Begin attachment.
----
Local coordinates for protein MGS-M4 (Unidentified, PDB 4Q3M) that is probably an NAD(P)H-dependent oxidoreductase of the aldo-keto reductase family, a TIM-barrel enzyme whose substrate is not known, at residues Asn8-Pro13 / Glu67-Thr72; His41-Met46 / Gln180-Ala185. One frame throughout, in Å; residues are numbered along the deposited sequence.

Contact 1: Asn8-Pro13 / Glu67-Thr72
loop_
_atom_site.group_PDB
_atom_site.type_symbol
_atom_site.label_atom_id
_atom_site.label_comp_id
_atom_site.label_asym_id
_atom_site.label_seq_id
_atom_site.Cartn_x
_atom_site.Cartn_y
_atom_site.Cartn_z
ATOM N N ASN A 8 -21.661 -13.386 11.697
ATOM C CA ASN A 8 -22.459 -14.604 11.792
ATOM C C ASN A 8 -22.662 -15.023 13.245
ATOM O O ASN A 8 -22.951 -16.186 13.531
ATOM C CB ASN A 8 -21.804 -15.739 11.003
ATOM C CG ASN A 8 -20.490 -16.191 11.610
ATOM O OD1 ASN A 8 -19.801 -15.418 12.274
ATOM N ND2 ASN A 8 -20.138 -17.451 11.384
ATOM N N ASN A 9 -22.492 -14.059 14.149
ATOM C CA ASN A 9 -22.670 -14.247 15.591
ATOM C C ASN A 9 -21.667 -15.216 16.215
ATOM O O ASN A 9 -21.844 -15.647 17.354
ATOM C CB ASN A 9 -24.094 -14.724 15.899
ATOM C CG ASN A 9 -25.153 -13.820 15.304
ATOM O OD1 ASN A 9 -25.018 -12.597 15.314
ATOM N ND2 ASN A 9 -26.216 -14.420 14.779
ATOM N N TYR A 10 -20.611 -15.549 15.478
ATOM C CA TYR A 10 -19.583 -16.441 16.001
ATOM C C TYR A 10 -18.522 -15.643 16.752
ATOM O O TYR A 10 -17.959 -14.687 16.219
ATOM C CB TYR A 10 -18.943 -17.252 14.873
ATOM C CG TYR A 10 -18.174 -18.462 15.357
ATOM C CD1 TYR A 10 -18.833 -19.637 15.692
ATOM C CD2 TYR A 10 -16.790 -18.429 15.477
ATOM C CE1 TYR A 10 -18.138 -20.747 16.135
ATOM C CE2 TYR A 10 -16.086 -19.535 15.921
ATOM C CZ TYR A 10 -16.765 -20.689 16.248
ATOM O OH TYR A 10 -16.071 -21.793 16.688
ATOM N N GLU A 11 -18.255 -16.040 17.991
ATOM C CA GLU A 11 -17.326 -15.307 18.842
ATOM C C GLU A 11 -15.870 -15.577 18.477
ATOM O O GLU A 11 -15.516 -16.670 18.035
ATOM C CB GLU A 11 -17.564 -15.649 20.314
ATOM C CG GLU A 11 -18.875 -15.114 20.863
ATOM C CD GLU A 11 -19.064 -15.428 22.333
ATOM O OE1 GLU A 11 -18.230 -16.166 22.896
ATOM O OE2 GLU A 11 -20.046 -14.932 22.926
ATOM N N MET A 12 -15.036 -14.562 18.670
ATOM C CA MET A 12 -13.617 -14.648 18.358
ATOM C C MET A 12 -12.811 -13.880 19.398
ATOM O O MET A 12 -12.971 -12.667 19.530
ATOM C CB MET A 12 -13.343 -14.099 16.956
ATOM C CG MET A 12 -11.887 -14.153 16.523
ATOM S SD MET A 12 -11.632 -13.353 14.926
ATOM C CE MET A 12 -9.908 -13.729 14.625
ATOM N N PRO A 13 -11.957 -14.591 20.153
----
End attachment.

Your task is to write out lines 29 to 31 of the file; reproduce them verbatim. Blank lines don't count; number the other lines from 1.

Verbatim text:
ATOM N N TYR A 10 -20.611 -15.549 15.478
ATOM C CA TYR A 10 -19.583 -16.441 16.001
ATOM C C TYR A 10 -18.522 -15.643 16.752